Underwater Photographer Of The Year | Mike Korostelev, Eduardo Acevedo

13+ Amazing Entries From The Underwater Photographer Of The Year Competition

Whether this is the first time you've ever heard of the Underwater Photographer of the Year competition or not, it presents a lot to get excited about. And according to Dr. Alexander Mustard, the contest's chairman, this is its biggest year ever with 5,000 photos coming in from 65 different countries.

Before it took on its current, international form, the competition has been celebrating excellence in British underwater photography since 1965.

Why British photographers, specifically? That's because William Thompson took the first underwater photo in England back in 1856 and the nation's been at the forefront of innovating and perfecting the art ever since.

And now, we've got a breathtaking sense of how much richer all of that progress has left the world.

This impressive split shot comes from Taeyup Kim of South Korea and it earned him the competition's Up and Coming Photographer of the Year award.

Underwater Photographer Of The Year | Taeyup Kim

As he said in the competition's yearbook, he was hoping to capture some sharks in this shot of South Fakarava in French Polynesia.

Even though that didn't happen, judge Martin Edge thought Kim achieved a perfect split here.

True to the competition's roots, it has a category for Most Promising British Photographer of the Year, which went to Malcolm Nimmo.

Underwater Photographer Of The Year | Malcolm Nimmo

Nimmo spotted this jellyfish while snorkeling around the Isles of Scilly. The waters weren't deep, so he was able to shoot directly upwards and capture the sky behind it, which makes it looks encased in the jellyfish.

According to judge Peter Rowlands, the vibrant colors and creative use of angles made the judges like this image more every time they saw it.

This sad image of a trapped turtle earned Eduardo Acevedo of Spain the Marine Conservation Photographer award for turning an environmental issue into a striking scene.

Underwater Photographer Of The Year | Eduardo Acevedo

Acevedo described the plight of Caretta caretta turtles like this one, who must dodge plastic waste, ropes, and fishing nets to complete a journey from the Caribbean to Spain's Canary Island that takes "many" years.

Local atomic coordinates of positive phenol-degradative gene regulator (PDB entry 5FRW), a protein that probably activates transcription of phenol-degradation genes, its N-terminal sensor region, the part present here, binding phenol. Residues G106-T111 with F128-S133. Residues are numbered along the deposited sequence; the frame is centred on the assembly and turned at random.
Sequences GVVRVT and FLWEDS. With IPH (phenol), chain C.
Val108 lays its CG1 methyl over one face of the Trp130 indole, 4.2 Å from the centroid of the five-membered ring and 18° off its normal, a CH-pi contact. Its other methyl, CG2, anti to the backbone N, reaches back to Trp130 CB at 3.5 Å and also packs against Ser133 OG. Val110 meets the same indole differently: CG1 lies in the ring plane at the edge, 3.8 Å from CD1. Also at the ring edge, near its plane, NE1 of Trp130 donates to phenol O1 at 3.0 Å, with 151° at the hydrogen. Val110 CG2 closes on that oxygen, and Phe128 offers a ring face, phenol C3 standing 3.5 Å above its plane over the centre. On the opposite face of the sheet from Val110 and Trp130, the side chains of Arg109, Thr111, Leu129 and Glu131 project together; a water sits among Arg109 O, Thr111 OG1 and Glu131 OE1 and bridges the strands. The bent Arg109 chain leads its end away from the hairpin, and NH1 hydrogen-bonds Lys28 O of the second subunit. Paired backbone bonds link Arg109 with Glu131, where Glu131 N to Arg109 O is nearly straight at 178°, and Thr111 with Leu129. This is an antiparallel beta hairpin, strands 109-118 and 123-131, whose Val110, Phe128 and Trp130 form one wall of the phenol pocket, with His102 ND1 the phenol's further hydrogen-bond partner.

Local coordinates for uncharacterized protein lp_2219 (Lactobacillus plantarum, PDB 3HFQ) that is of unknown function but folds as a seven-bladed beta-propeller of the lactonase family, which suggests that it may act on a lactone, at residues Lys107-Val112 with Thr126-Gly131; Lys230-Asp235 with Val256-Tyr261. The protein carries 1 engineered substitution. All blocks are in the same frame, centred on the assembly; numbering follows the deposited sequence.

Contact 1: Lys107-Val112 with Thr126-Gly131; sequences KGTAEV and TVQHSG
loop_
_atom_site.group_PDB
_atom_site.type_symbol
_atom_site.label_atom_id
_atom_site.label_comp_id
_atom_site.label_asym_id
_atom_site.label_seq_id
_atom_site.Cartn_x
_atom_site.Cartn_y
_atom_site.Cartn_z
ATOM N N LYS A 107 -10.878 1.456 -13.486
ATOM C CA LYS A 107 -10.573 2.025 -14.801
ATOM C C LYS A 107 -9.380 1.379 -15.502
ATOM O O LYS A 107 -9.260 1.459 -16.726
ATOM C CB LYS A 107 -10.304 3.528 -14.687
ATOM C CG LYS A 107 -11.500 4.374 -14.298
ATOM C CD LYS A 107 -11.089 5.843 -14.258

Under normal circumstances, this net would have meant the end for this turtle, but Acevedo and another photographer rescued it.

As with other awards, many of the Underwater Photographer of the Year honorees were split into categories. For instance, one celebrated excellence in wide angle images.

Underwater Photographer Of The Year | François Baelen

The winning image in this category came from François Baelen, who hails from Reunion Island in the Indian Ocean.

As far as Martin Edge was concerned, the symmetry of the whale and the way the diver and the calf were aligned made this a shoo-in.

Baelen said that this came down to how co-operative the two whales were since the big one let him shoot so closely and the calf was perfectly curious.

Just to show how stiff the competition can be in this contest, this was one of the images that Baelen's whale photo beat.

Underwater Photographer Of The Year | Konstantin Killer

This dynamic wide angle shot came from Konstantin Killer of Germany, who achieved two incredibly difficult feats: Taking a great underwater picture in a pool, which is surprisingly harder than in natural waters, and capturing these fast rugby players in motion.

No, Thomas Heckmann of Germany didn't capture a mermaid on camera. Model shots are also acceptable entries for the competition.

Underwater Photographer Of The Year | Thomas Heckmann

At least, they are in the wide angle category. After finding this clearing in Mexico's Tajma Ha cenote, Heckmann brought this model named Sonja to make the scene complete.

He doesn't recommend doing something like this without a safety diver with "full cave certification" as he had on-site, though.

Unfortunately for Mike Korostelev of Russia, his is only the latest in a series of impressive bear shots the competition has seen.

Underwater Photographer Of The Year | Mike Korostelev